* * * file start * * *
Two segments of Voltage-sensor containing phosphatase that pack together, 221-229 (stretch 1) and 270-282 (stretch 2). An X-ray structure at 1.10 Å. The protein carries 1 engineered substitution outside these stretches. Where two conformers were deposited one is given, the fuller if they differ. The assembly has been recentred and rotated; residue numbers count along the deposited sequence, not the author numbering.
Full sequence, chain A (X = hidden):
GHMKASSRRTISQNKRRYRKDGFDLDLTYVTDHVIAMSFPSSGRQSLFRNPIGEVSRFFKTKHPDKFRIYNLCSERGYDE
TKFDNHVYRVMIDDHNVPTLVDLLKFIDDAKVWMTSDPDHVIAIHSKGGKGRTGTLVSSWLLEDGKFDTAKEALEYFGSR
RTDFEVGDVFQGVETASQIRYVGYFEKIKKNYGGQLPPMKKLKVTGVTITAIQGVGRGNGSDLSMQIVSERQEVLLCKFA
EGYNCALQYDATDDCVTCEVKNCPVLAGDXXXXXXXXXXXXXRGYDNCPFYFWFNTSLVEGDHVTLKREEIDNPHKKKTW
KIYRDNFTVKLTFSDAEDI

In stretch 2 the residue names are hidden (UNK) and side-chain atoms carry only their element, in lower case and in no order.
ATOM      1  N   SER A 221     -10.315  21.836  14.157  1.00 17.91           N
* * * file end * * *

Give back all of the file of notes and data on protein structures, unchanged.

Two segments of Voltage-sensor containing phosphatase that pack together, 221-229 (stretch 1) and 270-282 (stretch 2). An X-ray structure at 1.10 Å. The protein carries 1 engineered substitution outside these stretches. Where two conformers were deposited one is given, the fuller if they differ. The assembly has been recentred and rotated; residue numbers count along the deposited sequence, not the author numbering.
Full sequence, chain A (X = hidden):
GHMKASSRRTISQNKRRYRKDGFDLDLTYVTDHVIAMSFPSSGRQSLFRNPIGEVSRFFKTKHPDKFRIYNLCSERGYDE
TKFDNHVYRVMIDDHNVPTLVDLLKFIDDAKVWMTSDPDHVIAIHSKGGKGRTGTLVSSWLLEDGKFDTAKEALEYFGSR
RTDFEVGDVFQGVETASQIRYVGYFEKIKKNYGGQLPPMKKLKVTGVTITAIQGVGRGNGSDLSMQIVSERQEVLLCKFA
EGYNCALQYDATDDCVTCEVKNCPVLAGDXXXXXXXXXXXXXRGYDNCPFYFWFNTSLVEGDHVTLKREEIDNPHKKKTW
KIYRDNFTVKLTFSDAEDI

In stretch 2 the residue names are hidden (UNK) and side-chain atoms carry only their element, in lower case and in no order.
ATOM      1  N   SER A 221     -10.315  21.836  14.157  1.00 17.91           N